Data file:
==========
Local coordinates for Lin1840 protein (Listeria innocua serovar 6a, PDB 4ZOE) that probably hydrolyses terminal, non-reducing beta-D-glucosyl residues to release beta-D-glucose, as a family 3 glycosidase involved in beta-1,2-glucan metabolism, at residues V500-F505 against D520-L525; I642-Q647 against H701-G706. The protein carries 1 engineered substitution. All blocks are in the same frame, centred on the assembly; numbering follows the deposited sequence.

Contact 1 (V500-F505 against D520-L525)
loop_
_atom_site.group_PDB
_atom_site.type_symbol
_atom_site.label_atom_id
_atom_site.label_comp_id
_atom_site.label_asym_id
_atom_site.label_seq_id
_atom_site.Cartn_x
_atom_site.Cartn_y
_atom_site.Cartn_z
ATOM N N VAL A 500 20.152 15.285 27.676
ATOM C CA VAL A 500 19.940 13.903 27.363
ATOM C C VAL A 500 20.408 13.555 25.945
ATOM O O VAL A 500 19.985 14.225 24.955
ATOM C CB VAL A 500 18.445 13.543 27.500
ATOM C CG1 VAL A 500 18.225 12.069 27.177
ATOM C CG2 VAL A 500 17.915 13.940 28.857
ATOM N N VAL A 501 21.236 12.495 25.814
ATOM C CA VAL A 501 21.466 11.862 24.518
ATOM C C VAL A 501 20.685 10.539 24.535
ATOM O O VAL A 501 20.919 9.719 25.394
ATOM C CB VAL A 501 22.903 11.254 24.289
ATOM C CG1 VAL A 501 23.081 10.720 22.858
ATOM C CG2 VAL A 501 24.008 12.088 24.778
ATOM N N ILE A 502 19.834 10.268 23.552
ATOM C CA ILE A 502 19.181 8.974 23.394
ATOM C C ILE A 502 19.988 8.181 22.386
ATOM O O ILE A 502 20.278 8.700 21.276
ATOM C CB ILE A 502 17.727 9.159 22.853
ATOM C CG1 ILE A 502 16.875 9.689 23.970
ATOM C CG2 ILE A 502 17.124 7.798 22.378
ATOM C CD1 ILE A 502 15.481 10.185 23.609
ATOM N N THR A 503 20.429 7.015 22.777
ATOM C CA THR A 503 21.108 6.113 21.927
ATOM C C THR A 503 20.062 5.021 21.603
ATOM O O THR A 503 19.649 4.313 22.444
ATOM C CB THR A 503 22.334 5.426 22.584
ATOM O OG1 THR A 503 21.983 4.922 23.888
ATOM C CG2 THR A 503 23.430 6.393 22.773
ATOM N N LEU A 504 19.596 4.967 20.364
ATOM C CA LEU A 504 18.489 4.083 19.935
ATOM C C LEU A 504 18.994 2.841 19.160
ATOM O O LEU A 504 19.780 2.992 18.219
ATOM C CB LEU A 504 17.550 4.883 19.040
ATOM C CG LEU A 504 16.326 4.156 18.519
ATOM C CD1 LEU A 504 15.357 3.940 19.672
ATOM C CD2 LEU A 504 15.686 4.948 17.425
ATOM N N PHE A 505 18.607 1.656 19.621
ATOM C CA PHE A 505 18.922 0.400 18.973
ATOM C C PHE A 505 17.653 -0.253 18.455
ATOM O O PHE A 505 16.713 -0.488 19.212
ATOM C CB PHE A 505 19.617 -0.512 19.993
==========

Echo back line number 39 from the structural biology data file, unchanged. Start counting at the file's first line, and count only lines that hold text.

ATOM C CB THR A 503 22.334 5.426 22.584